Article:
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Leading by Example Etiquette and Ethics for Board Members

No matter what the profession or position, it’s difficult to work where you live. For condo and HOA board members, that can certainly be the case. These volunteers must make decisions that impact not only the bottom line, but their friends and neighbors as well. That reality makes matters of ethics and etiquette even more important for board members as they strive to be fair and smart representatives of their community at large.

Part of the Greater Good

First and foremost, according to the experts, it is important to remember one key point: whether in a co-op or condo, a board member is a representative of the people. Too often, “Shareholders or unit owners will run for the board with a specific agenda—something personal,” says Rosemary Paparo, director of management for Buchbinder & Warren, a property management firm based in Manhattan. “They’ll think, ‘I want to do this with my apartment, or ‘I have this issue.’ And it’s not even a broad issue, but something in which they alone are interested. They can’t do that.”

Board members are elected to serve the entire association and make decisions based on what’s best for the community. The decisions they make should function for the greater good, and not succumb to the “tyranny of the majority,” as one manager interviewed put it.

Board members also have to remember their fiduciary responsibility to the building. “They have to ask, ‘What’s in the best interest of the co-op or condo? Will the decision I’m making hold up five or 10 years down the road?’” Paparo says. For example, “raising a fee might not help my building right now, but will it prevent shortfalls later? Will it help the association in the longer term?”

Going hand-in-hand with the idea of working for the greater good comes the basic rule that board members cannot fly solo, meaning they should only act with the authority of the entire board behind them and in the best interest of their residential constituents. Individual board members must remember that their decision isn’t the end-all.

“Decisions that create additional financial burdens on neighbors require special care,” says Robin L. Habacht, property manager with Monticello Management in Matawan, New Jersey. “Ideally, the board as a whole would start an information campaign leading up to the deadline. Keep residents informed, advised and participating so that there is a sense that the decision is not being made by a single entity, the board, but rather that the owners were party to the decision.”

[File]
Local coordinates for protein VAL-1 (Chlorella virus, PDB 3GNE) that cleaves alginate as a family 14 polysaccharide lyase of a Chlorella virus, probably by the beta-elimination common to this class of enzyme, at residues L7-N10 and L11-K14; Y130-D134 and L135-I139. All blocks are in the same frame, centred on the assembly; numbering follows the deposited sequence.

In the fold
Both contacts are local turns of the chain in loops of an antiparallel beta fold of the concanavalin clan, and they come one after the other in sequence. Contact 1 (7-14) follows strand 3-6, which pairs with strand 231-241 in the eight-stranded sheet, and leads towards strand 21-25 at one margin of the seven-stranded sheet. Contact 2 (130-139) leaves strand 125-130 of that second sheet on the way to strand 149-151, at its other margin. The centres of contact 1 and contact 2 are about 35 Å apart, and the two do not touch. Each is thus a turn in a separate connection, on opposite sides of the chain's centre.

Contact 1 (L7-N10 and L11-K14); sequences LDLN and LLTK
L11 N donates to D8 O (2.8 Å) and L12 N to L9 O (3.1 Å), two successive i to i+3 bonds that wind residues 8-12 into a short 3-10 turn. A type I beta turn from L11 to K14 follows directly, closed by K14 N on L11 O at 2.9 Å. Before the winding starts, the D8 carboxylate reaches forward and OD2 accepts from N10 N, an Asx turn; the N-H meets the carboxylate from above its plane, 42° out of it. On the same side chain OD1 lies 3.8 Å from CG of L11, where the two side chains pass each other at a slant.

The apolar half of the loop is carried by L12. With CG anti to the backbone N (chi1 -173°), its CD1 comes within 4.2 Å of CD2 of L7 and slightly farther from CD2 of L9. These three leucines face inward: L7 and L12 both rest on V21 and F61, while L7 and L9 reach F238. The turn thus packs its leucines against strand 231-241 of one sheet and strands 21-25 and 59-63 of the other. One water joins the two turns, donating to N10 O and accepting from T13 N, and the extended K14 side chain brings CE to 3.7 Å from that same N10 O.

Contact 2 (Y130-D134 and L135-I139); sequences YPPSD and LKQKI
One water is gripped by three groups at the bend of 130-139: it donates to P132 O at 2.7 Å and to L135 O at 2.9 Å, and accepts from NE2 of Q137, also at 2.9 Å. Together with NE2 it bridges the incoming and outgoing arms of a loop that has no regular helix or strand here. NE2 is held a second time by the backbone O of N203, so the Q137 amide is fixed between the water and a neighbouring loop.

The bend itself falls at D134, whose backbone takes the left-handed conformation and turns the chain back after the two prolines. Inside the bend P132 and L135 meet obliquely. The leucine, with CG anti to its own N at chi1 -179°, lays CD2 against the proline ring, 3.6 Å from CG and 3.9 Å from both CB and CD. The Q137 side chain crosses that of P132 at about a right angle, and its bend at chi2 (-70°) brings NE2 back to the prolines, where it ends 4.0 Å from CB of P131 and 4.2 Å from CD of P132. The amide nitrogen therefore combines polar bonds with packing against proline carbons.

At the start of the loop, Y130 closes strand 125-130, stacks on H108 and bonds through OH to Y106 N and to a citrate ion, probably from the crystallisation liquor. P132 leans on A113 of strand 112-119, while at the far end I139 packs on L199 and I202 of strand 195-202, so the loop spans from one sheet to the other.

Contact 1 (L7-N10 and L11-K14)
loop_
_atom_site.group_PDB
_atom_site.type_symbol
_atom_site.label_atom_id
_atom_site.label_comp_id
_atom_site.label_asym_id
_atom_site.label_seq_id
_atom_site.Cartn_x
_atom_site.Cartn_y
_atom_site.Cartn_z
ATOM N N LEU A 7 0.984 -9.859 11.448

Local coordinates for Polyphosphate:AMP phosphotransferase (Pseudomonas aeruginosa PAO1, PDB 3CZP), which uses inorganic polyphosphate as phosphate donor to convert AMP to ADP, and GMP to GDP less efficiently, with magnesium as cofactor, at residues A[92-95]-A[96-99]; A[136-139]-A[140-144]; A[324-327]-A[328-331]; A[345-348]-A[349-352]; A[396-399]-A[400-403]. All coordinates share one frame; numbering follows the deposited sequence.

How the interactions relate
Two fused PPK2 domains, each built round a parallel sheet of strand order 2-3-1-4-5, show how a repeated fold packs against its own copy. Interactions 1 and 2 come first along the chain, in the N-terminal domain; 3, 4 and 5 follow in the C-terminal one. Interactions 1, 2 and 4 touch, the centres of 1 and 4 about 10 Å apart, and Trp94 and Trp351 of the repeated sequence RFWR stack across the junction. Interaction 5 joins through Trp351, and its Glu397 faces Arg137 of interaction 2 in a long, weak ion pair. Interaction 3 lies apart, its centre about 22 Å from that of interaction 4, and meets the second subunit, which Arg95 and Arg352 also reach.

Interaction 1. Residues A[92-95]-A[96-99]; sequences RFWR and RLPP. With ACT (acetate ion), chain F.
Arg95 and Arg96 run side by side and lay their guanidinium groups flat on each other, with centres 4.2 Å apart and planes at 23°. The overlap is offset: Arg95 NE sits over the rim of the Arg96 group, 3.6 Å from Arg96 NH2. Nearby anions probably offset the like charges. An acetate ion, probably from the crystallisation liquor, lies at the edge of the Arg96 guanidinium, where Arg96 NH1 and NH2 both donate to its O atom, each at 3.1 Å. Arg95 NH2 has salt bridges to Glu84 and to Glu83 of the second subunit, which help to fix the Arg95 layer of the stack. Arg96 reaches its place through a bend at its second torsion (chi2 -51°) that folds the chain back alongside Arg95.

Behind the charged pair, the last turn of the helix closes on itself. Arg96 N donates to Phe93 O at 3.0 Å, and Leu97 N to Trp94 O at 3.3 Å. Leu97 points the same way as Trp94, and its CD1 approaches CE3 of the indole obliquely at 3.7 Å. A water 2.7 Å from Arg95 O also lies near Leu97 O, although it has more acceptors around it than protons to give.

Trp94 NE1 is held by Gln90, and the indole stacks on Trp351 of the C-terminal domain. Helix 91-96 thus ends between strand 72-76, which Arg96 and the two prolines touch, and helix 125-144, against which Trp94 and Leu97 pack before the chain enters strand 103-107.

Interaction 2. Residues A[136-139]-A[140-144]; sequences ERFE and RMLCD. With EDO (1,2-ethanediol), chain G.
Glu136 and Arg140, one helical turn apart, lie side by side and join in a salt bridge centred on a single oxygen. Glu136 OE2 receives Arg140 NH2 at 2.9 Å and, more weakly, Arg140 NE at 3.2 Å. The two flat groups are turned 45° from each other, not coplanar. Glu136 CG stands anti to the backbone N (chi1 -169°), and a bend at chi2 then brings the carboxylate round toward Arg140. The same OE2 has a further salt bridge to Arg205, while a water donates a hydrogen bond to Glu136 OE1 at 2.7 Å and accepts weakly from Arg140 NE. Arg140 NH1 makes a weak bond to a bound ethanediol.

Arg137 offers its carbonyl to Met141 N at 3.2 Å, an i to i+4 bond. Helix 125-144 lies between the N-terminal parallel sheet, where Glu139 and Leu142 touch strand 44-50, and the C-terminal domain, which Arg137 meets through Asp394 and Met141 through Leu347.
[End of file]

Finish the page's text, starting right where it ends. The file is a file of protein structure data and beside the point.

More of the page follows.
Speaking out of turn and making promises they don’t have the authority to fulfill can also backfire on board members quickly and oftentimes messily.

For example, one property manager cites a board member who wanted to do a favor for a resident who was in arrears. Thinking he was being helpful, the board member told the resident that he could temporarily suspend payment of his monthly fees. “There’s no way they can do that for one person and not everyone,” says the property manager. “Any decisions have to be made across the board. They can’t be unilateral. Board members cannot play favorites, and they cannot overstep their bounds.”

When situations like this arise, it’s important for board members to let the rest of their team help—meaning they should turn to their managing agent or property manager and allow them to follow procedures that likely are already in place. Problems should be handled “in a manner that removes the board from contact,” the property manager continues. “They have to live with these people. It’s better to let a third party handle things rather than be in a position where they’re having trouble with their neighbors.”